COVID Is Like Secondhand Smoke - Let's Use Lessons From Winning That War

To Combat Big Tobacco's Massive Disinformation Campaign, Businesses Mandated
WASHINGTON - July 31, 2021 - PRLog -- The risks of exposure to the airborne COVID virus are being compared to the dangers of exposure to secondhand tobacco smoke decades ago, so it's time to take the lessons learned from winning that war to the current one, argues public interest law professor John Banzhaf.

Banzhaf reminds us that the tobacco industry's truly colossal, well coordinated, and massively funded disinformation campaigns easily undercut, overwhelmed, and emasculated the combined warnings and persuasion campaigns of governments and large public health organizations.

Compared to that, today's COVID disinformation campaign is far weaker, and should be even easier to overcome, he argues.

The first breakthrough came when I was able to persuade government and many private companies to ban smoking in their workplaces, says Banzhaf.

Although this only made it somewhat inconvenient and annoying to not quit - e.g., by forcing smokers to refrain for long periods, use up their break time just to satisfy their craving, to stand outside in inclement weather to smoke, etc. - it nevertheless was very effective in persuading many smokers to quit despite the misinformation they had received.  In short, inconvenience trumped disinformation.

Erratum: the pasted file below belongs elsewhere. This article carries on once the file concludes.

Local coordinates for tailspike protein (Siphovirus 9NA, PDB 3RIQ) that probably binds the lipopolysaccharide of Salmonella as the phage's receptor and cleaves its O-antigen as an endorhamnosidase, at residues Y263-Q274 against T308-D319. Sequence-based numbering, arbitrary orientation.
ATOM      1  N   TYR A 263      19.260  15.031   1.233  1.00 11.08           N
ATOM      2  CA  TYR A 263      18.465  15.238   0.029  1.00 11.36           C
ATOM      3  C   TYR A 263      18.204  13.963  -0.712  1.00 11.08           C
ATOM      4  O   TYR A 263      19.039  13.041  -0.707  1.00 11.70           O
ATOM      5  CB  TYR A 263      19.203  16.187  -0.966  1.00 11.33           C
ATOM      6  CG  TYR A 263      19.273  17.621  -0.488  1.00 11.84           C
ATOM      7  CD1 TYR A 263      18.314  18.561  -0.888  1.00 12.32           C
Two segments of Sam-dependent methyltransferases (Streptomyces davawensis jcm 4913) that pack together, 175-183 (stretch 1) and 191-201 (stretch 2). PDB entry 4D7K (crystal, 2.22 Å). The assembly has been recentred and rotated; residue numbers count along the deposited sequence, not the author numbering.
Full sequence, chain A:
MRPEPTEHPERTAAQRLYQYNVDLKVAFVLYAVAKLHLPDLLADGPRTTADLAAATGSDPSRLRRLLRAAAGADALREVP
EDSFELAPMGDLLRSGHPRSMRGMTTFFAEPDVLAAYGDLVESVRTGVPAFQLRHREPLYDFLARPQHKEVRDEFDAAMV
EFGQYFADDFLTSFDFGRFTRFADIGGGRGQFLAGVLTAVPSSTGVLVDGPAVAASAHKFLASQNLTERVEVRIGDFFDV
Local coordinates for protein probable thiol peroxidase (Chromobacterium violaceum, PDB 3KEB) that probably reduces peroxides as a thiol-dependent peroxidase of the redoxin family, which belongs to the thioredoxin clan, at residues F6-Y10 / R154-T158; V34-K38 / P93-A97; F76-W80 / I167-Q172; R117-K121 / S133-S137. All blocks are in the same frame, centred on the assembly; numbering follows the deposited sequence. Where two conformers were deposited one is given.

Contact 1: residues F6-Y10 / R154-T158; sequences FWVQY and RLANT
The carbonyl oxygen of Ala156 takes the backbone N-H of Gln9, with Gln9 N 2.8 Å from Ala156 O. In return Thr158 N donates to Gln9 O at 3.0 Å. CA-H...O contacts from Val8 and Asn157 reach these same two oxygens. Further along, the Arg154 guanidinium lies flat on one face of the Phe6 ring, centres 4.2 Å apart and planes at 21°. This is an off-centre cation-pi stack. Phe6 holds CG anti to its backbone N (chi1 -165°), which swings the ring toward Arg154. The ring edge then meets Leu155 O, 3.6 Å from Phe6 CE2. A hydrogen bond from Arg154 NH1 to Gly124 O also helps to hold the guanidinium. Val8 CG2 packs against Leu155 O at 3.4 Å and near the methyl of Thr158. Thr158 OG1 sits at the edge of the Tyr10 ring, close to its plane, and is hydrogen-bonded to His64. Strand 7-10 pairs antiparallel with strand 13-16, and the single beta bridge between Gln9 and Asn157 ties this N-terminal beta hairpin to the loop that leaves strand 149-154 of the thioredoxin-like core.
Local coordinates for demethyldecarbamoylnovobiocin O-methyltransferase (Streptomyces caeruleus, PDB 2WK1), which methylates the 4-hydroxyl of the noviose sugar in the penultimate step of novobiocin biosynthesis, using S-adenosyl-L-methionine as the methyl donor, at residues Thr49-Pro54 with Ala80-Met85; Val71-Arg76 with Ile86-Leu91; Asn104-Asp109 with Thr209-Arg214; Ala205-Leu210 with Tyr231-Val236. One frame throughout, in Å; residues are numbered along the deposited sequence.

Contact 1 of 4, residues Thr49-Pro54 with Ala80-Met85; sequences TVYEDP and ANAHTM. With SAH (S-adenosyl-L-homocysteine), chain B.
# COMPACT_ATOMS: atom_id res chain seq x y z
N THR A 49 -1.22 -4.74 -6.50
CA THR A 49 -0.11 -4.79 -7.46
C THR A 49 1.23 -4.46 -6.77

So it seems clear that a similar move - one likewise designed primarily to protect the innocent - by requiring masking and frequent testing from those who remain unvaccinated will likewise help persuade many to finally get vaccinated, simply to avoid the inconvenience and annoyance, and despite the disinformation campaign.  After all, notes Banzhaf, it's much easier to get vaccinated than to break an addiction to nicotine and quit smoking.

But the most effective means of getting people to quit came when companies - armed with legal victories making it legal to do so - began insisting that their employees be nonsmokers.  Despite strong resistance, as a result of disinformation campaigns or otherwise, most if not virtually all workers at such companies finally had to quit, says Banzhaf, who helped achieve rulings which made such policies legal.

Today, now that the Department of Justice and two court rulings have made it clear that employers can similarly require their workers to be vaccinated, and many leading companies are beginning to do so, we should find that this is the most effective way to fight the COVID disinformation campaign, argues Banzhaf, since making employment contingent upon taking reasonable steps to protect the health of fellow workers - first regarding smoking, now regarding vaccination - is so effective.

Trying to fight the COVID disinformation campaign and entrenched beliefs simply by improving the messaging has proven to be even less effective than relying solely upon health warnings to get people to quit smoking,   @profbanzhaf

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